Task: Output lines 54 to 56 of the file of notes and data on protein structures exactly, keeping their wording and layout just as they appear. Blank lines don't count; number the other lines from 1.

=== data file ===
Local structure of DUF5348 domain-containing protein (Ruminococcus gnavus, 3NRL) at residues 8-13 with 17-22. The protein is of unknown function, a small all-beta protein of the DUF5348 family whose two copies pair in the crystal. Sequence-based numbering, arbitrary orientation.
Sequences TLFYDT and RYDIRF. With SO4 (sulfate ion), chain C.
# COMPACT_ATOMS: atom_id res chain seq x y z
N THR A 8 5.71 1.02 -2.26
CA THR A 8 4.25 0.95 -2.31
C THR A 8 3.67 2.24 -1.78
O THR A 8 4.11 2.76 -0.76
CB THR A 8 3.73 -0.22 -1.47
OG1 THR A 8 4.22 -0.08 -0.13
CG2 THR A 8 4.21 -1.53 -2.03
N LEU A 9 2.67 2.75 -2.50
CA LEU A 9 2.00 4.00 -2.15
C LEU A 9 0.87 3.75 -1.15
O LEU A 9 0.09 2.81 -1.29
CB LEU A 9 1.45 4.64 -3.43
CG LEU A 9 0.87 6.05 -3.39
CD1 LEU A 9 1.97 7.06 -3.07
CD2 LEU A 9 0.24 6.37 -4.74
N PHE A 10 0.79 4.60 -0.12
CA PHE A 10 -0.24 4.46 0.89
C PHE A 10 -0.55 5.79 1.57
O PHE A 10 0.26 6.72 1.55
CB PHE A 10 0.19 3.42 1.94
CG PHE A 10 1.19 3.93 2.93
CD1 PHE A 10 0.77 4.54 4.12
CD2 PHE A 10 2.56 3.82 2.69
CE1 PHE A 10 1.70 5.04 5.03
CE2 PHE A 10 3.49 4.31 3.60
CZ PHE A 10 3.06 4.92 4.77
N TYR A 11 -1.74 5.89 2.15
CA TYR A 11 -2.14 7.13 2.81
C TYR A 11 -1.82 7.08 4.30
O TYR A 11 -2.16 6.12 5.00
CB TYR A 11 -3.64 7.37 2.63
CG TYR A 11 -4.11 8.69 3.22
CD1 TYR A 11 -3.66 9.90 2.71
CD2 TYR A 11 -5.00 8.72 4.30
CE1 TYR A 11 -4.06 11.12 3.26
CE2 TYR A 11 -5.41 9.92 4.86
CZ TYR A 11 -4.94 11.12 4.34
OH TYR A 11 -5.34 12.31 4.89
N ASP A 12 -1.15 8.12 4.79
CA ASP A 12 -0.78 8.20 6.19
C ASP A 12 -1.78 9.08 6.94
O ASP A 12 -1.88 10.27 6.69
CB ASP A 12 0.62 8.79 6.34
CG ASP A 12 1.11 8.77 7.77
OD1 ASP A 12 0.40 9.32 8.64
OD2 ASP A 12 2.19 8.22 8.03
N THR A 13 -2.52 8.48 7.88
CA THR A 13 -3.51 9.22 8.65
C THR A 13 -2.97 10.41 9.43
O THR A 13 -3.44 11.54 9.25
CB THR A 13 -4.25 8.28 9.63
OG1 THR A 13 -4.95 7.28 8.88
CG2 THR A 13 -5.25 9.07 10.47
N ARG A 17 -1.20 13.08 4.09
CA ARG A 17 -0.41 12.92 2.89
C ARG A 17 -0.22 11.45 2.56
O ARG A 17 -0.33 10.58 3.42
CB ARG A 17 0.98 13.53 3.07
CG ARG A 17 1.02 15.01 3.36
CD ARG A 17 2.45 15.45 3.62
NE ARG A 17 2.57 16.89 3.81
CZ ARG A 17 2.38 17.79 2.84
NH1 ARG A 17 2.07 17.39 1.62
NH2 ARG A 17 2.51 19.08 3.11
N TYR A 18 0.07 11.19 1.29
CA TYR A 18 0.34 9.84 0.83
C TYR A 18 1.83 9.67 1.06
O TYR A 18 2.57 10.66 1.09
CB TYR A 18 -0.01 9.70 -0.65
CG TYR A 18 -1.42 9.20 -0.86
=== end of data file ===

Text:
CB THR A 13 -4.25 8.28 9.63
OG1 THR A 13 -4.95 7.28 8.88
CG2 THR A 13 -5.25 9.07 10.47